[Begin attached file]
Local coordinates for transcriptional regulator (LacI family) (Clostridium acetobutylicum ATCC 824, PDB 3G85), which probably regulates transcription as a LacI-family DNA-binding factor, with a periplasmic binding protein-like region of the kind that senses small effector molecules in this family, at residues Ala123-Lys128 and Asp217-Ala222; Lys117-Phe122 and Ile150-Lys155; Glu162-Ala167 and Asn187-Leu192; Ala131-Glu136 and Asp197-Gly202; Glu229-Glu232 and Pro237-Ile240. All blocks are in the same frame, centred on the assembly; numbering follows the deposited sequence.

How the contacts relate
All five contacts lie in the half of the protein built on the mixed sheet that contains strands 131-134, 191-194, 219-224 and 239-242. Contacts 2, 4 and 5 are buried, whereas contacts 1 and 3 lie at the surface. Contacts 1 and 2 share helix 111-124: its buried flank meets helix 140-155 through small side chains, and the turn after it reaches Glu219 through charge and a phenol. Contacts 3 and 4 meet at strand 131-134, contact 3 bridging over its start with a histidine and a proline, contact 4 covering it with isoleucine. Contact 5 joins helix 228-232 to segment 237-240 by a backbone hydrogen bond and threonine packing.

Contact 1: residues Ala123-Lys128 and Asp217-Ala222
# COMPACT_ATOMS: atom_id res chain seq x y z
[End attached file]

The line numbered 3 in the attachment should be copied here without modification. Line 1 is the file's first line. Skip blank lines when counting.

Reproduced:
All five contacts lie in the half of the protein built on the mixed sheet that contains strands 131-134, 191-194, 219-224 and 239-242. Contacts 2, 4 and 5 are buried, whereas contacts 1 and 3 lie at the surface. Contacts 1 and 2 share helix 111-124: its buried flank meets helix 140-155 through small side chains, and the turn after it reaches Glu219 through charge and a phenol. Contacts 3 and 4 meet at strand 131-134, contact 3 bridging over its start with a histidine and a proline, contact 4 covering it with isoleucine. Contact 5 joins helix 228-232 to segment 237-240 by a backbone hydrogen bond and threonine packing.